I decided to do something that Outcast probably wouldn’t recommend: stand up in my Scout. I moved my fishing pack, fins, pump and water bottles aside and tried to position my feet as far apart as I could, not too close to the bow so as to avoid tipping headlong. I felt like I was on one of those boards that you try to balance on a cylinder. With me, that effort usually results in a dramatic, horizontal, hip-banging fall. I wasn’t much more comfortable on my freshwater boat and the boat lurched side to side as I tried to find a good position. This was not what that boat was designed for. But I could see, and sort of cast. The tide was coming in strongly, so I anchored up and watched for whatever might pass by, hoping for redfish, which I considered a more likely encounter than snook on this relatively open ground. Some needlefish passed by. Numerous minnows and small schools of fish darted around. The base of the food chain seemed very healthy. Suddenly four bottom hugging fish swam within view, noses into the current. They looked kind of redfishy, about 4 pounds, and they were rooting around on the bottom. Were they reds?
They got a little closer. No. Catfish. Oh well, whatever. I made a cast, drifting my shrimp towards the face of the lead fish. When it got close I jigged it with my rod tip. It ate. I set pretty hard with the rod and, for better or worse, buried the hook into this dubious target. It actually fought pretty well, but I remembered from my childhood that these saltwater catfish have spines, so I used my pliers to release it without touching it. I pulled anchor and moved a ways down the mangrove line. Getting within about 25 feet of the mangroves, I made a series of casts with another shrimp pattern. After a few minutes, I noticed a dark shape resembling a small log emerge from under the mangroves. It was pretty obvious that it was a giant snook, trophy status, well over 40 inches and probably pushing 50. The fish approached within a few yards, seemed to study me, determined I was not to be trusted, and then abruptly made an about face and lurked back into the mangroves. Ok, well it’s clear there are quality fish around!, I thought. Since there were snook around, I decided I might as well use a fly dedicated to those sneaky line siders: the Snookaroo, a fly I had had in a saltwater box for literally ten years.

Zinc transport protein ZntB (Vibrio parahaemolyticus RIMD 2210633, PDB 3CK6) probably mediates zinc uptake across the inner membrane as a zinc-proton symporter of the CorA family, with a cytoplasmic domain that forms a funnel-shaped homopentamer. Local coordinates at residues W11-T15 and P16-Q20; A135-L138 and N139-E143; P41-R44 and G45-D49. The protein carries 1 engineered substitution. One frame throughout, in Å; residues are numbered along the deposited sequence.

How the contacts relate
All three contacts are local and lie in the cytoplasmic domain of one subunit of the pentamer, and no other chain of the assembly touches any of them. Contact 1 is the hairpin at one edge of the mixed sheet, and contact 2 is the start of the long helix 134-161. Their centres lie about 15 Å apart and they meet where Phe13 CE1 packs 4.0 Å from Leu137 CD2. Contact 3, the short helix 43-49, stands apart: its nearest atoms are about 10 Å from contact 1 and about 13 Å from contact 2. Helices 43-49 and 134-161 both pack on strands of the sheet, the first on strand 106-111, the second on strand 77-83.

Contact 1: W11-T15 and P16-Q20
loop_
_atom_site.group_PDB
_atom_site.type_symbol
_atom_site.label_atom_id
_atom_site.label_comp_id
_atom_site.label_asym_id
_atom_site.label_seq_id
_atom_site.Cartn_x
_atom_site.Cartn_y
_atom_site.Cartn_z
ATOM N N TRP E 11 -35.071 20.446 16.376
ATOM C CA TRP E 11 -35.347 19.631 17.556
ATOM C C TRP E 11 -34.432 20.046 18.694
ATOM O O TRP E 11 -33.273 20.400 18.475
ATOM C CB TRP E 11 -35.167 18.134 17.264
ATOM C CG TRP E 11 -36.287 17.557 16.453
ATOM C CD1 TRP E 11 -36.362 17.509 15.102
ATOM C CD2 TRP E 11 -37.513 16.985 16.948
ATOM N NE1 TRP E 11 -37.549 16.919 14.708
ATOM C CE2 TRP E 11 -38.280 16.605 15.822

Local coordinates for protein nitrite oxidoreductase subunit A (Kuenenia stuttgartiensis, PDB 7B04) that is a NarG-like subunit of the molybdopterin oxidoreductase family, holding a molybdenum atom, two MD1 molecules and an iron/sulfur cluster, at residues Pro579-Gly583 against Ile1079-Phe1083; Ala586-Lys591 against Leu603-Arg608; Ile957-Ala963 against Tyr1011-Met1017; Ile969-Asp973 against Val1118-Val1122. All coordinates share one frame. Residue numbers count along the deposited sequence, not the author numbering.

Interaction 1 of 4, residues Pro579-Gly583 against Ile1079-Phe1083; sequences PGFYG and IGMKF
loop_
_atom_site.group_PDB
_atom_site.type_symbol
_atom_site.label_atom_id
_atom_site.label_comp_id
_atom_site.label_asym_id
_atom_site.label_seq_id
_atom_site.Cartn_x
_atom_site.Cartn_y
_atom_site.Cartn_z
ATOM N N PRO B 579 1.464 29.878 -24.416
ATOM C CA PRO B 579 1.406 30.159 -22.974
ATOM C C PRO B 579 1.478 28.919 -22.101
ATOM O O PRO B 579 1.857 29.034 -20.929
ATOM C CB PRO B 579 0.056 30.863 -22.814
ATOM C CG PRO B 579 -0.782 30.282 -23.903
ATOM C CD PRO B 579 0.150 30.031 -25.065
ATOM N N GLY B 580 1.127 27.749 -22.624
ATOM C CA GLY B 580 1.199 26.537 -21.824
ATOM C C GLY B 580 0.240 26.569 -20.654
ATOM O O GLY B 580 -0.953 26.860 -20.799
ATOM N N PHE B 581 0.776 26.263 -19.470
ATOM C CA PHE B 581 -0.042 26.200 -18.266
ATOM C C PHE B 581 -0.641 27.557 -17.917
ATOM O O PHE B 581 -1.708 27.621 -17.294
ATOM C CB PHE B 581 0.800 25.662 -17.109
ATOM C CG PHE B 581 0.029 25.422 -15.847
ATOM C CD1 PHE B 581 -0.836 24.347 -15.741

It’s a deer hair bug that’s designed to float and submerge just slightly on the strip, producing a big “gluuuump” sound on an aggressive strip. In retrospect, with what I know about the jadedness of the local snook, it was wishful thinking, tying on that fly. But I made a few casts and a good-sized jack crevalle streaked into view, pectoral fins sticking out like the wings on an F-18. It tracked the fly, zipping back and forth, slashed, boiled, apparently missed, and disappeared in the span of about two seconds. I could hear my heart beating as I stripped the rest of my line in. I had never caught a jack crevalle. To get one on topwater would have been an awesome first. Oh well. Signs were good. I had made a modest first outing and encountered several quality fish, at a spot that’s easily accessible to anyone with a kayak. I rowed back to the launch, deflated my boat, and made the U-turn back home. The future looked pretty bright. Maybe I could get used to this new lifestyle.